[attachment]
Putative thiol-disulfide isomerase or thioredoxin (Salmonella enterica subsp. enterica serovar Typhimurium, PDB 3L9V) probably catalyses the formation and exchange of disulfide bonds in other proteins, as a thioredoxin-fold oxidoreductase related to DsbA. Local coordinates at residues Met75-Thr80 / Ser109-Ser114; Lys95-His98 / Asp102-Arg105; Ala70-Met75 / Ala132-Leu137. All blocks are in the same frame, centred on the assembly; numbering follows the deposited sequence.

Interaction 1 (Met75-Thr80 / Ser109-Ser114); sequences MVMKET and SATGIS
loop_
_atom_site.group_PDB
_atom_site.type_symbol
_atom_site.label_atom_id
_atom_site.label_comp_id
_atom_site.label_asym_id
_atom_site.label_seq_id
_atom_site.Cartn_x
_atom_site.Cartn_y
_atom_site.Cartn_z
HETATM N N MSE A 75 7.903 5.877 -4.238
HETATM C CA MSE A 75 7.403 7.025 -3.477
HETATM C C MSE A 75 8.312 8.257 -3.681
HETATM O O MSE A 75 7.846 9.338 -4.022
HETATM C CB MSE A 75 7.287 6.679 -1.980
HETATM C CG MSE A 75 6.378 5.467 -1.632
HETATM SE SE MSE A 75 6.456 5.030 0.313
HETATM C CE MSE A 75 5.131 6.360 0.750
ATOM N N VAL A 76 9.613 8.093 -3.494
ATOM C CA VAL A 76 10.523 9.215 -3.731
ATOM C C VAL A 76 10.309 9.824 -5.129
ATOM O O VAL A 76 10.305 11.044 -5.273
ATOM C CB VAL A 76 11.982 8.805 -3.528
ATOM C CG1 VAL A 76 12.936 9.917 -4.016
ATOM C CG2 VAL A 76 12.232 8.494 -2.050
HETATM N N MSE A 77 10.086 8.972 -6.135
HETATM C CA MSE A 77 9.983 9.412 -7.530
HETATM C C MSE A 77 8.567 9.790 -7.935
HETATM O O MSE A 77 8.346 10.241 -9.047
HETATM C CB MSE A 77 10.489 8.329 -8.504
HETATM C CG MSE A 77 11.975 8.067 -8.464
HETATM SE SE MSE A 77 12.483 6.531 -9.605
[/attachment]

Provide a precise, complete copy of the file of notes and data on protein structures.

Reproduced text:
Putative thiol-disulfide isomerase or thioredoxin (Salmonella enterica subsp. enterica serovar Typhimurium, PDB 3L9V) probably catalyses the formation and exchange of disulfide bonds in other proteins, as a thioredoxin-fold oxidoreductase related to DsbA. Local coordinates at residues Met75-Thr80 / Ser109-Ser114; Lys95-His98 / Asp102-Arg105; Ala70-Met75 / Ala132-Leu137. All blocks are in the same frame, centred on the assembly; numbering follows the deposited sequence.

Interaction 1 (Met75-Thr80 / Ser109-Ser114); sequences MVMKET and SATGIS
loop_
_atom_site.group_PDB
_atom_site.type_symbol
_atom_site.label_atom_id
_atom_site.label_comp_id
_atom_site.label_asym_id
_atom_site.label_seq_id
_atom_site.Cartn_x
_atom_site.Cartn_y
_atom_site.Cartn_z
HETATM N N MSE A 75 7.903 5.877 -4.238
HETATM C CA MSE A 75 7.403 7.025 -3.477
HETATM C C MSE A 75 8.312 8.257 -3.681
HETATM O O MSE A 75 7.846 9.338 -4.022
HETATM C CB MSE A 75 7.287 6.679 -1.980
HETATM C CG MSE A 75 6.378 5.467 -1.632
HETATM SE SE MSE A 75 6.456 5.030 0.313
HETATM C CE MSE A 75 5.131 6.360 0.750
ATOM N N VAL A 76 9.613 8.093 -3.494
ATOM C CA VAL A 76 10.523 9.215 -3.731
ATOM C C VAL A 76 10.309 9.824 -5.129
ATOM O O VAL A 76 10.305 11.044 -5.273
ATOM C CB VAL A 76 11.982 8.805 -3.528
ATOM C CG1 VAL A 76 12.936 9.917 -4.016
ATOM C CG2 VAL A 76 12.232 8.494 -2.050
HETATM N N MSE A 77 10.086 8.972 -6.135
HETATM C CA MSE A 77 9.983 9.412 -7.530
HETATM C C MSE A 77 8.567 9.790 -7.935
HETATM O O MSE A 77 8.346 10.241 -9.047
HETATM C CB MSE A 77 10.489 8.329 -8.504
HETATM C CG MSE A 77 11.975 8.067 -8.464
HETATM SE SE MSE A 77 12.483 6.531 -9.605